Augustus
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Joined: Sat Apr 02, 2016 10:15 am

Re: Suomalaisen Päiväkirja

Post by Augustus » Wed Feb 06, 2019 9:48 pm

Peanut wrote:
Wed Feb 06, 2019 9:23 pm
33% are as happy or happier after kids though? Not an insignificant number. (How) do those people overlap with these:
Money sure helps, but the main cause of unhappiness after being a parent is lifestyle change. You'd have to spend a whole lot of money to come anywhere close to fixing that. I'm thinking 4-10k/mo in caregiver salaries. Things like being able to go to sleep, or have sex with your spouse, or going to a restaurant, or watching a movie, or reading a book, become much more difficult and are no longer spontaneous exercises.

Some people are fine with the lifestyle change, some people are willing to spend the money or have a relative move in to help. But it's never going to be the same as before.

There is also probably a LOT of grass is greener mentality. My childhood sure seems nice for example, no work no responsibility, but I remember not liking it as much and thinking it was much harder at the time.

I sure am having a lot of happy irreplaceable moments with my kid though. I don't look back and get wistful thinking of the time I sat on my ass and binge watched a TV show in my 20s. I do that practically daily with kid memories.

I'd be curious to know if it's a matter of extremes. I have happier moments and unhappier moments post kid. Before it was just kind...relaxed? The highs are higher and the lows are lower now.

suomalainen
Posts: 733
Joined: Sat Oct 18, 2014 12:49 pm

Re: Suomalaisen Päiväkirja

Post by suomalainen » Thu Feb 07, 2019 12:12 pm

@peanut and @aug, I dunno. "Happiness" is a squishy concept, which I think makes it very difficult to study. Hence the "probably" after "it's science." But I'm sure money can make things easier or the lack of it can make things harder. As a friend is fond of saying: "Money doesn't buy happiness, but it sure makes misery bearable."

I agree with @aug tho. Having kids isn't "better" or "worse" (and in a disagreement with @hristo, I don't think it's "more meaningful" or "more godly" or "more virtuous" or "serving a higher value" or anything along those lines). It's just different. I like to complain about the hard parts here, because (1) fuck it, it's my journal, if I need to vent, I'm gonna vent; you can laugh at me or with me, your choice, and (2) I'm in a really hard (for me) stage. My happiness didn't go down immediately after having my first kid. I was in the 33%! (Just let that fact simmer for a bit, but not too long - it might just blow your mind.) Yes, waking up early all the time and changing diapers and all that stuff was hard and exhausting and all that, but, you know, I didn't really care about that.* I LOVED the little pitter-patter of feet that @gravy mentioned in @cmonkey's journal, I think it was; I LOVED reading books while he sat on my lap; I LOVED rolling around on the floor with him; etc. MY happiness (wrt the kids) didn't take a nosedive until the kids became sentient assholes. Non-sentient robotic demanding needy little assholes who inadvertently gave as much as they demanded? Fine, whatever, on balance I was wrapped around their dirty little fingers. Sentient, purposeful, ungrateful, "should know better" princely assholes that deliberately try to fuck you over so that you do absolutely everything for them and they want to give nothing in return and they push back on every. single. request. so you end up fighting/arguing (even if nicely and politely and all that) over every dumb thing because you simply refuse to give in to them and let them become spoiled entitled little shits like every one of their fucking douchebag friends? :( :x Dat make daddy sad.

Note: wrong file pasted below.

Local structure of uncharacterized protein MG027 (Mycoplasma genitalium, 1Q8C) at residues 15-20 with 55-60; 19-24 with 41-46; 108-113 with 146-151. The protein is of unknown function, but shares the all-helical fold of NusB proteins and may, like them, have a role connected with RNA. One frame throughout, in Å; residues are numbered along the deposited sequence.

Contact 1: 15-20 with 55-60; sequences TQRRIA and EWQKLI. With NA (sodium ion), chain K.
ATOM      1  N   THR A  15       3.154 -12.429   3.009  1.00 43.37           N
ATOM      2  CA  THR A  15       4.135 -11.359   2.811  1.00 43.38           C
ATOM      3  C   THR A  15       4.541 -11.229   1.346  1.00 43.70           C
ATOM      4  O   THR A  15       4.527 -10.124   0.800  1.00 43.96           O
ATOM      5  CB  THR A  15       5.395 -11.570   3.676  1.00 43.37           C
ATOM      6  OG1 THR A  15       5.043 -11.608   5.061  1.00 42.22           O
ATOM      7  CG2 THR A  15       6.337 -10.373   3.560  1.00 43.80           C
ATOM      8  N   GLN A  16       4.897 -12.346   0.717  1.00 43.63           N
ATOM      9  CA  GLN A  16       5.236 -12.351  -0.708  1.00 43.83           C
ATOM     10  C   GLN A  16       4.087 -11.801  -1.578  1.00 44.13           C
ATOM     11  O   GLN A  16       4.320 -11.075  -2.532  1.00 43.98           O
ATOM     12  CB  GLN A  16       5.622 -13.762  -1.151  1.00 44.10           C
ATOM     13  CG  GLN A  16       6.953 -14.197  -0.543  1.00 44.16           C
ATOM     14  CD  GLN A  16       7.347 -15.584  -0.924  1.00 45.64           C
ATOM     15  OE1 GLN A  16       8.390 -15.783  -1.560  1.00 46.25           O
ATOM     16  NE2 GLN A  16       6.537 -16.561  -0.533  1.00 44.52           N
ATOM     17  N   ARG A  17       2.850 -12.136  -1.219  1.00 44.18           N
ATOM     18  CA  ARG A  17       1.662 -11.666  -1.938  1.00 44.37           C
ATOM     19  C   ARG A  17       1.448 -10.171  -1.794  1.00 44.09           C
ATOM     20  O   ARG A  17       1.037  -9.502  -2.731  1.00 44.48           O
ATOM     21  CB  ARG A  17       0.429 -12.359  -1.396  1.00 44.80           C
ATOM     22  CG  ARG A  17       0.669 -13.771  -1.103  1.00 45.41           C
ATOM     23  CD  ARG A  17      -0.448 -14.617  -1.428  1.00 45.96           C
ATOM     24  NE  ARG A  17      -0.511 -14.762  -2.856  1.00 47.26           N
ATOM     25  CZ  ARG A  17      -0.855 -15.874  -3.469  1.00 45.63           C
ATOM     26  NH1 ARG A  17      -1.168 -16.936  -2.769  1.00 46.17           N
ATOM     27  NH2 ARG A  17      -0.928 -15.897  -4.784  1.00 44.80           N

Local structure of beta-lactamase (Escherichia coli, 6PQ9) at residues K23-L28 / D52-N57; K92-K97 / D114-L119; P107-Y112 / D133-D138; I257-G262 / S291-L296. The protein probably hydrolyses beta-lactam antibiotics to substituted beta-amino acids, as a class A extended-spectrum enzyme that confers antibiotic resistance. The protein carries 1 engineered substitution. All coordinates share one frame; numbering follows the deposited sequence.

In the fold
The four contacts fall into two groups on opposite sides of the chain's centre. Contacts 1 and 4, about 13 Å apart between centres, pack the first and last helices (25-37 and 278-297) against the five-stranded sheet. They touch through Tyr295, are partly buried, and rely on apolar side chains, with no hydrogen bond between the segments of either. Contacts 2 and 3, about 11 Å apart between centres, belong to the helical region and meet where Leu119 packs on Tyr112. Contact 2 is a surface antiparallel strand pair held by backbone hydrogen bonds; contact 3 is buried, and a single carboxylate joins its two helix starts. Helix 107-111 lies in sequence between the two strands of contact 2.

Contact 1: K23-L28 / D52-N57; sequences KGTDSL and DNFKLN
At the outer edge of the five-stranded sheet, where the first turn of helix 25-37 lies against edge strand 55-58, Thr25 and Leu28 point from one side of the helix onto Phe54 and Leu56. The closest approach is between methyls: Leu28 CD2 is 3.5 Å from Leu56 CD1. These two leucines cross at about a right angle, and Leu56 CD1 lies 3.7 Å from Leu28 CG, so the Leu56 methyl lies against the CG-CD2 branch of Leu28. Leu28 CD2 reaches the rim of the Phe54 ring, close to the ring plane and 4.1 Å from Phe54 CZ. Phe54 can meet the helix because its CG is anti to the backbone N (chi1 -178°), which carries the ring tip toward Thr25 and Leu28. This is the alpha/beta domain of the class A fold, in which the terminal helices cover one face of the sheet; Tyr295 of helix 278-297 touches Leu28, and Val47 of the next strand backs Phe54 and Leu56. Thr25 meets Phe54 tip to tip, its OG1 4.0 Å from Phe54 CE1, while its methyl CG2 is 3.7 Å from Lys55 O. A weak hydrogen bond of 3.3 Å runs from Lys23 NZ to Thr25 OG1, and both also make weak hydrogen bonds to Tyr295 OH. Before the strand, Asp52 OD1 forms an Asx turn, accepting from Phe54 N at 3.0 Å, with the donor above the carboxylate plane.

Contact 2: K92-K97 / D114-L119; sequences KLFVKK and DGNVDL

Whew. That felt good. In any event, I wish I could enjoy them more at this stage, but it's just so much mental and emotional work with very little given in return. But, I just can't let it go. I *HAVE* to try to be a good dad to them - teaching them respect for women (their mom), the value of work, that TANSTAAFL, etc., etc., etc.